The Mayor is pretending he doesn’t understand the voting system that got him elected, argues Green peer Jenny Jones.
Sadiq Khan has spent the last week repeatedly tweeting about the Mayoral contest being a two-horse race – as if it were a regular First Past the Post election. Well, it isn’t.
That is why he is desperate to boost the credentials of a Conservative Party candidate who is struggling in the polls on 23%: Sadiq needs the Conservatives to get into the final run-off and compete for the second preference votes of Londoners.
Sadiq ‘love bombed’ Lib Dem voters on February 14th and launched a £50m New Green Deal in the hope that Green Party voters will ‘lend him’ their votes. However, the reality of the electoral system is that Greens, or Lib Dem voters, can relax and vote for their preferred candidate, safe in knowing that if they don’t have enough backing, their second preference will be used instead. This vital second preference gives Londoners the chance to think about who might win through to the top two spots and vote to keep out the one they really don’t want.
Of course Labour understand the electoral system and of course, they don’t want to draw attention to it. After all, it is the same electoral system that allowed Ken Livingstone to break through as an independent in 2000. Ironically, the last thing that Labour needs is for the Conservative vote to weaken any further. If it starts to shift, as it did in 2000, then Londoners might abandon the traditional tribal politics of a two-horse race and decide to vote for what they want, rather than against what they don’t want.
London has swung progressively leftwards in the last thirty years, with the Conservative vote falling to under a third at the recent General Election. The early polls appear encouraging for Sadiq on 45% and the targeting of his social media campaign is a recognition that the only potential threat comes from a situation where the Greens or Lib Dems beat the Conservatives into third place. Which will give them the chance of picking up the second preference votes needed to beat Sadiq.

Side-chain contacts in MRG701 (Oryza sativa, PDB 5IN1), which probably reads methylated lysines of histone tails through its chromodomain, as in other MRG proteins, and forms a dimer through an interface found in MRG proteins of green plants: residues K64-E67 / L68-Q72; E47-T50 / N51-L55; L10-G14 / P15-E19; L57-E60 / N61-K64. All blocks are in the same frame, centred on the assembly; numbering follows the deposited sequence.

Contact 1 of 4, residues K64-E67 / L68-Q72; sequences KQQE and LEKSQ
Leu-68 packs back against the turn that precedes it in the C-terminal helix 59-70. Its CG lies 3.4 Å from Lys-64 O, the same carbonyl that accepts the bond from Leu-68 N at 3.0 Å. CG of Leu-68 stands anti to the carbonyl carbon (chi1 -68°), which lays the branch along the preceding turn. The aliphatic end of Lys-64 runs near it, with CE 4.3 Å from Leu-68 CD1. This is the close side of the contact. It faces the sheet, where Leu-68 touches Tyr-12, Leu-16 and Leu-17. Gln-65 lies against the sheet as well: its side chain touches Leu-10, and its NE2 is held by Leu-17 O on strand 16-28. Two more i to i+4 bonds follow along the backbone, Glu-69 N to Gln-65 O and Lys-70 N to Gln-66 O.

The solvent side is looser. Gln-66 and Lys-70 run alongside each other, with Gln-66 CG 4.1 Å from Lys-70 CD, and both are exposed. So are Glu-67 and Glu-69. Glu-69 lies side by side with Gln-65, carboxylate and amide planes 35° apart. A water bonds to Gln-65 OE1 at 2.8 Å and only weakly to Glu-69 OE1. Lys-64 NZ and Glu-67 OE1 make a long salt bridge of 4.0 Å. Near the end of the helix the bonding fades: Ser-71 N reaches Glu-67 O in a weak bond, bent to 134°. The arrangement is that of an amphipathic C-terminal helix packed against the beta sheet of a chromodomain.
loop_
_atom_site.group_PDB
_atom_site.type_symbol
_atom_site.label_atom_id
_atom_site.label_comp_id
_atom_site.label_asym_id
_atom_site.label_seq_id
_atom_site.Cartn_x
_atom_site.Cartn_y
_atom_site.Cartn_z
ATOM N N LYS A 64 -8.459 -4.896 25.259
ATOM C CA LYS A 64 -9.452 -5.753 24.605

Sian Berry got the highest number of second preference votes of any candidate when she stood for Mayor in 2016, which makes her the most obvious threat. The Green candidate, including myself in 2012, has been third in the last two elections, while the Lib Dems have struggled since their betrayal of election promises during the coalition government.
Sadiq’s record on the environment is tarnished by the huge amount of money he is spending on building a big new road through east London. The Silvertown Tunnel aims to increase capacity at the Blackwall Tunnel for lorry traffic going across the Thames. It is a project inherited from Boris Johnson which will increase traffic and pollution in one of the poorest parts of the capital. Any Mayor who genuinely accepted the reality of our climate emergency would have dropped it ages ago. Instead, Sadiq has cancelled the building of a pedestrian and cycling bridge across the Thames at Rotherhithe.
Key changes that Sadiq could have made to help the environment have not been made. For example, Transport for London is one of the biggest electricity using companies in the UK but only 0.01% of its electricity comes from renewables. So that is 0.01% of the electricity to run the tube and trains, plus the new electric buses and all the offices its staff work in.
Sad to say, Sadiq is also falling short on air pollution. The Ultra-Low Emission Zone is meant to clean up London’s air, but it must deliver for all Londoners, not just those within inner London. The scheme simply isn’t big enough or tough enough.
As much as Sadiq wants to be seen as a good option for green voters he is not convincing. His remarks about calling a halt to the Extinction Rebellion protests so London could get back to ‘business as usual’ made him seem part of the complacent establishment that doesn’t get the climate emergency.
By contrast, Sian Berry has both the experience to understand the detail of the changes needed, and the vision to see the scale of those changes. If she gets enough first preference votes to reach one of the top two places, then those second preference votes become all important in the final round.
Baroness Jenny Jones is a Green Party peer and a former London Deputy Mayor.
As you’re here, we have something to ask you. What we do here to deliver real news is more important than ever. But there’s a problem: we need readers like you to chip in to help us survive. We deliver progressive, independent media, that challenges the right’s hateful rhetoric. Together we can find the stories that get lost.
We’re not bankrolled by billionaire donors, but rely on readers chipping in whatever they can afford to protect our independence. What we do isn’t free, and we run on a shoestring. Can you help by chipping in as little as £1 a week to help us survive? Whatever you can donate, we’re so grateful - and we will ensure your money goes as far as possible to deliver hard-hitting news.